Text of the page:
Page 2276 - Week 07 - Thursday, 23 June 2005

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According to the 2001 census, Canberra still has over 4,000 residents of Croatian origin. These are hardworking, law-abiding people who have helped make Canberra a better place to live. On Croatian national day, all of us should celebrate the birth of a democracy in the face of oppression. We, as ACT residents, should also take the opportunity to recognise the significant and ongoing contribution of the Croatian community in Canberra.

Household work

DR FOSKEY (Molonglo) (4.37): I am interested to know how many people here leave this place after a hard day and have to go home and cook dinner. How many people clean the toilet every week? Okay, you get the gist.

Members interjecting—

DR FOSKEY: I am not having my five minutes wasted by other people’s hilarity. Today I want to talk about a report that was released yesterday, Striking the balance: women, men, work and family, discussion paper 2005, which was prepared by the federal Sex Discrimination Commissioner, Ms Pru Goward—a paper which I hope will have some resonance with the federal government because, sadly, the statistics that it produces are pretty much the same as the ones Michael Bittman released in the 1970s about the division of labour within the family. What has happened, now we are in what is called the noughties, is that we put everything in economic terms. Now, instead of talking about the wellbeing of the family and so on, we talk about the impact of this imbalance of labour on the economy, because that is the language of the times.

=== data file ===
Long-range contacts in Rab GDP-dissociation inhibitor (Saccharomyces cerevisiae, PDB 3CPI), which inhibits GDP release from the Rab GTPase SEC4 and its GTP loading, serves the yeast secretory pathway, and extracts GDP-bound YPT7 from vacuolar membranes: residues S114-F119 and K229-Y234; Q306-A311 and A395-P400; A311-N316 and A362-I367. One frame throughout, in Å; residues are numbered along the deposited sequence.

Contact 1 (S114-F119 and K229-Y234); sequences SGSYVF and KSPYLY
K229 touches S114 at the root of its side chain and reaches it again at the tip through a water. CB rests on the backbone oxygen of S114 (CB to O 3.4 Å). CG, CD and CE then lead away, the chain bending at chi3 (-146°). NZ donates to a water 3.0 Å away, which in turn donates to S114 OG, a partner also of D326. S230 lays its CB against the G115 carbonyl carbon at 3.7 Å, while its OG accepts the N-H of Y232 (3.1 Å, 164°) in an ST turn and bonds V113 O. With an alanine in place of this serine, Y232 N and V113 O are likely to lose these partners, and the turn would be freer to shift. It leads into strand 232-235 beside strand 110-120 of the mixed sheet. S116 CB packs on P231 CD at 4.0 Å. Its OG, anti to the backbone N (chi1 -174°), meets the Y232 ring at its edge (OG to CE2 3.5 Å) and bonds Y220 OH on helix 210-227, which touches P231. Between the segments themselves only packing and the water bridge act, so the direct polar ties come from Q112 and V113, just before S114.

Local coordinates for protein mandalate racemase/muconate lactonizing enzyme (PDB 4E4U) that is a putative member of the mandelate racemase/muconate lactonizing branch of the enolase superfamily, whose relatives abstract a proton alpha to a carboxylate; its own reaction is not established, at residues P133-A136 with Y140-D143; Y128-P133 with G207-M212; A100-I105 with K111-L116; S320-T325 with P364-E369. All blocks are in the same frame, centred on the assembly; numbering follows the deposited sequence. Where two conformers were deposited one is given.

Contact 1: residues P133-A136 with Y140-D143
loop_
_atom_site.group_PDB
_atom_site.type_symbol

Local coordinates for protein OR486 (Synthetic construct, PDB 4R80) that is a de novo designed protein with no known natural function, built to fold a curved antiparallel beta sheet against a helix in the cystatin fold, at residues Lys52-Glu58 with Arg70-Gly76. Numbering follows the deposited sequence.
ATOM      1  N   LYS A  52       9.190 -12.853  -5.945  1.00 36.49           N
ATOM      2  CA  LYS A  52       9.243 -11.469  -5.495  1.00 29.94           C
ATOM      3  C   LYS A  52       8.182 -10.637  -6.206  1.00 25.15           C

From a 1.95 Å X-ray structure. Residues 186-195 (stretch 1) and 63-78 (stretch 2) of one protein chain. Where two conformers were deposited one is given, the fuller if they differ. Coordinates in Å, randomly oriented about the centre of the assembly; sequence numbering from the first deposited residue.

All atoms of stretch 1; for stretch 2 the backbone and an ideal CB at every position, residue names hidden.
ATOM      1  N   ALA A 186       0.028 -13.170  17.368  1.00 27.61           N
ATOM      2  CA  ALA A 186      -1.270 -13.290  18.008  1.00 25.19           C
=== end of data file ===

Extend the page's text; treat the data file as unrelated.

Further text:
I have the report here. I am reading it with great interest, and I suggest you all have a look at it and download it. Submissions have to be in by 30 September. I quote from the Sydney Morning Herald. Probably this journalist managed to read the whole paper:

A discussion paper … says that population growth, workforce participation, and productivity—the three Ps the Treasurer says are essential for economic growth—would be enhanced if men and women spread the responsibility for paid work and housework and caring for children and the elderly.

But to do this there need to be changes in the law, society, and workplace culture … The current arrangement, where women do most of the housework and child care, and men are primary bread winners, works against “the principles of a democratic and just society”, the paper says. And even though the arrangement appears to be the result of private choices—

like “she won’t let me clean the toilet”—

freely made, the level of disquiet and exhaustion in Australian families showed the opposite is true.

“Choices are never made in a vacuum,” it says. They are influenced by government laws and policies, employer practices, and community attitudes. Under current tax policies, for example, there is “no incentive for both parents to work part time and to share the care of their children more equally”.

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